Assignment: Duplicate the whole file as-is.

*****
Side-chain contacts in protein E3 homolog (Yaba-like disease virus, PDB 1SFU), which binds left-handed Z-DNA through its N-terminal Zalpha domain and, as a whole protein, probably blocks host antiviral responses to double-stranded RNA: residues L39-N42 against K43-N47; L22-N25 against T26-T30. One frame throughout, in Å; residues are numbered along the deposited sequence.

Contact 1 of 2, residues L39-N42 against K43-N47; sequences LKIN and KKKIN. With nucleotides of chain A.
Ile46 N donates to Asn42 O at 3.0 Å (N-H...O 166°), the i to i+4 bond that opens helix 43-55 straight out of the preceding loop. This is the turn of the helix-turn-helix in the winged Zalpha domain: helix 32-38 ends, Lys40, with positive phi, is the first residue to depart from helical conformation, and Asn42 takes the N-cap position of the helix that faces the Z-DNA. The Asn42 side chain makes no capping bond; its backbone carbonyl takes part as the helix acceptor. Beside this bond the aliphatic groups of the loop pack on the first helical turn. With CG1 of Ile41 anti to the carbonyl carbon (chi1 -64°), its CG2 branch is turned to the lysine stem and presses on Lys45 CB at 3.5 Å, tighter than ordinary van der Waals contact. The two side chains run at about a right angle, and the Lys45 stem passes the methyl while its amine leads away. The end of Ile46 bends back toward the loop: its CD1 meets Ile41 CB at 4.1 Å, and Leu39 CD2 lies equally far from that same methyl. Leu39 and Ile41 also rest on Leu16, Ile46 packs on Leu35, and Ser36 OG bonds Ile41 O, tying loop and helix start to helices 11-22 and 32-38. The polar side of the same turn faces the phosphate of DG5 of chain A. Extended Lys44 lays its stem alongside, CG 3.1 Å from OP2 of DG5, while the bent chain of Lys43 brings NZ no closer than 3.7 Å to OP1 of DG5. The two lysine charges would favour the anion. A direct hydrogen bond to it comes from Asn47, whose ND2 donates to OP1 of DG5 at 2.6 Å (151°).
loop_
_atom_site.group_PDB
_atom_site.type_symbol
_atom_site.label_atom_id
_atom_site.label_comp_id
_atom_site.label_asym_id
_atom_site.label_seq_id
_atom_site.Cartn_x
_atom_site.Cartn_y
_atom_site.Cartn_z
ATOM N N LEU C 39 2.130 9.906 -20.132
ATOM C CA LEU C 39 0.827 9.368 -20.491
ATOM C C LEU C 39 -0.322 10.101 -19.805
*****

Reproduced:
Side-chain contacts in protein E3 homolog (Yaba-like disease virus, PDB 1SFU), which binds left-handed Z-DNA through its N-terminal Zalpha domain and, as a whole protein, probably blocks host antiviral responses to double-stranded RNA: residues L39-N42 against K43-N47; L22-N25 against T26-T30. One frame throughout, in Å; residues are numbered along the deposited sequence.

Contact 1 of 2, residues L39-N42 against K43-N47; sequences LKIN and KKKIN. With nucleotides of chain A.
Ile46 N donates to Asn42 O at 3.0 Å (N-H...O 166°), the i to i+4 bond that opens helix 43-55 straight out of the preceding loop. This is the turn of the helix-turn-helix in the winged Zalpha domain: helix 32-38 ends, Lys40, with positive phi, is the first residue to depart from helical conformation, and Asn42 takes the N-cap position of the helix that faces the Z-DNA. The Asn42 side chain makes no capping bond; its backbone carbonyl takes part as the helix acceptor. Beside this bond the aliphatic groups of the loop pack on the first helical turn. With CG1 of Ile41 anti to the carbonyl carbon (chi1 -64°), its CG2 branch is turned to the lysine stem and presses on Lys45 CB at 3.5 Å, tighter than ordinary van der Waals contact. The two side chains run at about a right angle, and the Lys45 stem passes the methyl while its amine leads away. The end of Ile46 bends back toward the loop: its CD1 meets Ile41 CB at 4.1 Å, and Leu39 CD2 lies equally far from that same methyl. Leu39 and Ile41 also rest on Leu16, Ile46 packs on Leu35, and Ser36 OG bonds Ile41 O, tying loop and helix start to helices 11-22 and 32-38. The polar side of the same turn faces the phosphate of DG5 of chain A. Extended Lys44 lays its stem alongside, CG 3.1 Å from OP2 of DG5, while the bent chain of Lys43 brings NZ no closer than 3.7 Å to OP1 of DG5. The two lysine charges would favour the anion. A direct hydrogen bond to it comes from Asn47, whose ND2 donates to OP1 of DG5 at 2.6 Å (151°).
loop_
_atom_site.group_PDB
_atom_site.type_symbol
_atom_site.label_atom_id
_atom_site.label_comp_id
_atom_site.label_asym_id
_atom_site.label_seq_id
_atom_site.Cartn_x
_atom_site.Cartn_y
_atom_site.Cartn_z
ATOM N N LEU C 39 2.130 9.906 -20.132
ATOM C CA LEU C 39 0.827 9.368 -20.491
ATOM C C LEU C 39 -0.322 10.101 -19.805